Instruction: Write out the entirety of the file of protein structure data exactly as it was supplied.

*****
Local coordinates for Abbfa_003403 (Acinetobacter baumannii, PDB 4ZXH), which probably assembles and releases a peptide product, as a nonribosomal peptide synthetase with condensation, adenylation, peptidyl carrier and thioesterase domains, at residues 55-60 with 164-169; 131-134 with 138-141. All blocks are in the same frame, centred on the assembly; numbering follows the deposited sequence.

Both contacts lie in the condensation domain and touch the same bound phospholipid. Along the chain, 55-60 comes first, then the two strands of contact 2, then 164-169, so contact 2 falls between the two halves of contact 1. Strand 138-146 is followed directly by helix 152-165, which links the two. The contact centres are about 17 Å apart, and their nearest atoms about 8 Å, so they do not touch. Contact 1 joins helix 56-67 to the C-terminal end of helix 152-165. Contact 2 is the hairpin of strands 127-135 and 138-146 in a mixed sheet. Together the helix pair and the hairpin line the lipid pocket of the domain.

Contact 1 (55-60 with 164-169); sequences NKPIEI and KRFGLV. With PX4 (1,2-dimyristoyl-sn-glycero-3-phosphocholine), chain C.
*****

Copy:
Local coordinates for Abbfa_003403 (Acinetobacter baumannii, PDB 4ZXH), which probably assembles and releases a peptide product, as a nonribosomal peptide synthetase with condensation, adenylation, peptidyl carrier and thioesterase domains, at residues 55-60 with 164-169; 131-134 with 138-141. All blocks are in the same frame, centred on the assembly; numbering follows the deposited sequence.

Both contacts lie in the condensation domain and touch the same bound phospholipid. Along the chain, 55-60 comes first, then the two strands of contact 2, then 164-169, so contact 2 falls between the two halves of contact 1. Strand 138-146 is followed directly by helix 152-165, which links the two. The contact centres are about 17 Å apart, and their nearest atoms about 8 Å, so they do not touch. Contact 1 joins helix 56-67 to the C-terminal end of helix 152-165. Contact 2 is the hairpin of strands 127-135 and 138-146 in a mixed sheet. Together the helix pair and the hairpin line the lipid pocket of the domain.

Contact 1 (55-60 with 164-169); sequences NKPIEI and KRFGLV. With PX4 (1,2-dimyristoyl-sn-glycero-3-phosphocholine), chain C.